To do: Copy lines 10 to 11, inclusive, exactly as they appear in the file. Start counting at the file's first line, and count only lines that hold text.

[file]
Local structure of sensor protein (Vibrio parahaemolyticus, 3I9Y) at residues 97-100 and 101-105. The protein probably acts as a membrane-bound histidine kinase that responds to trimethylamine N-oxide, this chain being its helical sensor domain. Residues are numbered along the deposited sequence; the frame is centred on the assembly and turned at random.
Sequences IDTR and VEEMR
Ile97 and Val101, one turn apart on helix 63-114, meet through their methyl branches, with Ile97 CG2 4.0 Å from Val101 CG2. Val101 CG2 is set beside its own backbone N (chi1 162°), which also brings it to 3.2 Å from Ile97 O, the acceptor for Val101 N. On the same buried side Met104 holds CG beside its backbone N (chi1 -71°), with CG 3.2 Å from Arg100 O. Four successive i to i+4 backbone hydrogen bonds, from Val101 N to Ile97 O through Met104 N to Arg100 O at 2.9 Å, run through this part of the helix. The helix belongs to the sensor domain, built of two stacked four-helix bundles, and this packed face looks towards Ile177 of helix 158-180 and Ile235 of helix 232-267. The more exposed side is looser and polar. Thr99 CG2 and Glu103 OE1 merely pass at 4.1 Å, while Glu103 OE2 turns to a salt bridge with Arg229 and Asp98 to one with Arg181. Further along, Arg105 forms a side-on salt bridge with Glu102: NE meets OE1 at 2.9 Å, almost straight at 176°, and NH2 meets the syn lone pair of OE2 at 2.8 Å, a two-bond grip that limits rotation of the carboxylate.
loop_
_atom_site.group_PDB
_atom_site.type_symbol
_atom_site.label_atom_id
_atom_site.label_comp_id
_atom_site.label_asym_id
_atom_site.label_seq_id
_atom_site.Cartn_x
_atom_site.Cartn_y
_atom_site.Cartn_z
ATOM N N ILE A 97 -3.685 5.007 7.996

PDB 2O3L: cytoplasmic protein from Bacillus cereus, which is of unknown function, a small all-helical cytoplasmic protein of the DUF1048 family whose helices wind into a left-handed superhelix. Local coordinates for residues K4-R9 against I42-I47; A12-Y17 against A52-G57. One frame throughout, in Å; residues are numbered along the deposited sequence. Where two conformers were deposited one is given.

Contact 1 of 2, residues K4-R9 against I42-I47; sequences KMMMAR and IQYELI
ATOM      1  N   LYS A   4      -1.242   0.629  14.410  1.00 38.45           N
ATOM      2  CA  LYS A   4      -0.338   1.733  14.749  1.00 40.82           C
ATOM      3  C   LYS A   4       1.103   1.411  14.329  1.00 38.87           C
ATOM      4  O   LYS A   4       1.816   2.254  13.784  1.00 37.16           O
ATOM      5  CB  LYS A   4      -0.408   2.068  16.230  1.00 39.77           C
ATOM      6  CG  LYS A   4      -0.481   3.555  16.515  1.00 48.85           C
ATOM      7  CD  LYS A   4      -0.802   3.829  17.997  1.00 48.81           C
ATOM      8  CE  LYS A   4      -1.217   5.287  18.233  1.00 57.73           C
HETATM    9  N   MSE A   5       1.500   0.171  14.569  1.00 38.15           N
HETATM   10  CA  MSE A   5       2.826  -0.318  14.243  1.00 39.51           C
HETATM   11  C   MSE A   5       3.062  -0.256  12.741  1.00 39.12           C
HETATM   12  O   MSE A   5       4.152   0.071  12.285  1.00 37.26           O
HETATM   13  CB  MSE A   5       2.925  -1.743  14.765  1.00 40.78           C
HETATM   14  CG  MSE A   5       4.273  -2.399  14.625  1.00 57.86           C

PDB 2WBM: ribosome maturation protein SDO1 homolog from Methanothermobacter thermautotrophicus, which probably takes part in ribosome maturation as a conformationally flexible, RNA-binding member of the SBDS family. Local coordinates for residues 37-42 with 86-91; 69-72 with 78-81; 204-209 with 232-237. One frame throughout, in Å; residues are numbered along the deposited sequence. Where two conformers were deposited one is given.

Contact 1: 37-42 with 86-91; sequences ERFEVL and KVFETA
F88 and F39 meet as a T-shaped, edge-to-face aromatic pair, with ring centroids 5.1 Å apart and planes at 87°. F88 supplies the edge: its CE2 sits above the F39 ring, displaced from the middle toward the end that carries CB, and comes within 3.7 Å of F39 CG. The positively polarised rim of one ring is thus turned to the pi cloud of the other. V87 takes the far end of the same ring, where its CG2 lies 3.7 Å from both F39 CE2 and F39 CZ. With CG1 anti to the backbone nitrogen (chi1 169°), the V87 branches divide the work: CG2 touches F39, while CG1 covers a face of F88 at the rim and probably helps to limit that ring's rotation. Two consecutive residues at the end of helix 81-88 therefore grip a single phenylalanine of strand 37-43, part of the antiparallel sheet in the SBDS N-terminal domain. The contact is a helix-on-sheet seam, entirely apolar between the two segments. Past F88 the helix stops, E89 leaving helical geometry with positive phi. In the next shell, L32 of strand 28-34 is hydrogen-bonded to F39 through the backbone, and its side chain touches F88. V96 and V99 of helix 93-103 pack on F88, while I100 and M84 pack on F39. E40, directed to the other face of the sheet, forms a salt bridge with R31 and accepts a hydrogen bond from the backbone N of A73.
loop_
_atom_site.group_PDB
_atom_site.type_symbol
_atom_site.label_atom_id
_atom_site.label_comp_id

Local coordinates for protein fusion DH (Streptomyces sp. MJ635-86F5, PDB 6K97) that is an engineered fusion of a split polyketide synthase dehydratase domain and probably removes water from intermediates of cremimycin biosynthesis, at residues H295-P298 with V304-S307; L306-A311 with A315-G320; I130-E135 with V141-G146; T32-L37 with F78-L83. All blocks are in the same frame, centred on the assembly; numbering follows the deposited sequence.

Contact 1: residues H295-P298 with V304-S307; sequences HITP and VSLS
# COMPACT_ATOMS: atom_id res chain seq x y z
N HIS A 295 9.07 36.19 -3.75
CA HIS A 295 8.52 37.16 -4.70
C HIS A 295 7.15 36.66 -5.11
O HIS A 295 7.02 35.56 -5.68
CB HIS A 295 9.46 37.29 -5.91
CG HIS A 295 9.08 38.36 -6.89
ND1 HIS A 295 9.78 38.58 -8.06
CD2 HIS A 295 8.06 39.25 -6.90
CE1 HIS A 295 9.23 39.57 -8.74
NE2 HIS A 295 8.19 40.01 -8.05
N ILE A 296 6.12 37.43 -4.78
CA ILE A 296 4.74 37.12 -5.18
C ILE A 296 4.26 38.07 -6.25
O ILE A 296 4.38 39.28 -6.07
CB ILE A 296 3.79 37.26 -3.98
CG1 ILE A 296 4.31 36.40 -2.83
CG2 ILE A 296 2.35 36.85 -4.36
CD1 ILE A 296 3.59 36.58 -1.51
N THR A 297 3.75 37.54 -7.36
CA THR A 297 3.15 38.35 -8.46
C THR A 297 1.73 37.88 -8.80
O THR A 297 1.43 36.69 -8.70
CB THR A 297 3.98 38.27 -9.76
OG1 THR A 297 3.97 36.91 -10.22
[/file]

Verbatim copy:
_atom_site.label_seq_id
_atom_site.Cartn_x